Rainfall to Faucet

Rainfall to faucet

Almost 25 percent of the world’s population lives in mountainous regions, and over 60 percent relies on mountains for freshwater needs ranging from drinking water to food production, ecosystem services, and industrial use. Most of the world’s fertile agricultural lands lie at the foothills and in the interior valleys of mountain ranges.

Did you know?

The watersheds of the Southern Appalachian Mountains provide drinking water for 10 million people. The highest precipitation amounts registered anywhere in the continental U.S. for hurricanes Ivan and Frances after landfall were registered in the mountains of western North Carolina.

Environmental engineering Professor Ana Barros is working to improve our understanding of what governs cold and warm season rain and snow precipitation regimes and hydrology in mid-latitude mountains. Barros is leading a NASA-funded project to study topography-influenced precipitation regimes in mid-latitude mountains of the southern Appalachians, a hot spot for precipitation extremes associated with tropical cyclones (hurricanes after landfall) and northwestern winter flow patterns. She aims to characterize the relationship between precipitation regimes and the hydrologic function of river basins in regions of complex terrain.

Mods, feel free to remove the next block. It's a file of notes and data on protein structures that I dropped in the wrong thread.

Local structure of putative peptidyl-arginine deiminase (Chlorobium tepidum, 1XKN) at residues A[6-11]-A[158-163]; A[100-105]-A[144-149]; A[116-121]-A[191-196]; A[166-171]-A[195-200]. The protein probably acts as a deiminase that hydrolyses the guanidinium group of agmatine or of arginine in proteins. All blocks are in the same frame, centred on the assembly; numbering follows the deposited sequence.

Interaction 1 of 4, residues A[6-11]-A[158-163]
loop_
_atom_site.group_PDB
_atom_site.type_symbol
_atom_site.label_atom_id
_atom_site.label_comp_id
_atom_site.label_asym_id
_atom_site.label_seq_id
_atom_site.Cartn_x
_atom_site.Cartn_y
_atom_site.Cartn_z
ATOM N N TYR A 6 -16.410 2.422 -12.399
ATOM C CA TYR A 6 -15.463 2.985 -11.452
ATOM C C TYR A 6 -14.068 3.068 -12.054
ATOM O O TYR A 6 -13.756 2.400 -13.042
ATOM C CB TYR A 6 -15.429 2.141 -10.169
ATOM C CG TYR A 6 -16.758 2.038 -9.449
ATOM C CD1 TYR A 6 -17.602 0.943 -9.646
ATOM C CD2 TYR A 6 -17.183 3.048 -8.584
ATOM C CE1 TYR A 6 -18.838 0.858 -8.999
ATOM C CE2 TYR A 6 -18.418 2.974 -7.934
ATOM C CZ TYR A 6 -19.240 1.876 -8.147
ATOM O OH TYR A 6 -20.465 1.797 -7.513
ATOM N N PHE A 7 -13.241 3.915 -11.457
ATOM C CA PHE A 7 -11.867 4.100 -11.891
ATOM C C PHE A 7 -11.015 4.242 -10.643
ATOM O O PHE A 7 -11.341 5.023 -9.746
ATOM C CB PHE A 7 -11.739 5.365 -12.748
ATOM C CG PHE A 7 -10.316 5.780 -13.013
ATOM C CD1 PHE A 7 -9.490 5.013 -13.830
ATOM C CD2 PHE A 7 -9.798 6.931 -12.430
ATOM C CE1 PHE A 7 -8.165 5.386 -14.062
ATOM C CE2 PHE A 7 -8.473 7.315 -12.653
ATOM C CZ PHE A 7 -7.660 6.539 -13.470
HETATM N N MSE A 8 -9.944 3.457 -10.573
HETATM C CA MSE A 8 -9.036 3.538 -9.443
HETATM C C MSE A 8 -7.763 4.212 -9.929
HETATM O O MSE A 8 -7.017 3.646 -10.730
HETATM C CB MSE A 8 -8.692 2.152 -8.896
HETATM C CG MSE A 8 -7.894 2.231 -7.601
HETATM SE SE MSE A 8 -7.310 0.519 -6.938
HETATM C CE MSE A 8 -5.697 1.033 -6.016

In addition, she plans to deploy an array of innovative technologies such as high-speed imaging of rainfall and radio frequency wireless sensing of snow properties to take ground-based measurement of precipitation and precipitation properties in regions of this highly complex terrain region.

More information:

Ana Barros website: cee.duke.edu/faculty/ana-barros

Appalachian Mountains: en.wikipedia.org/wiki/Appalachian_Mountains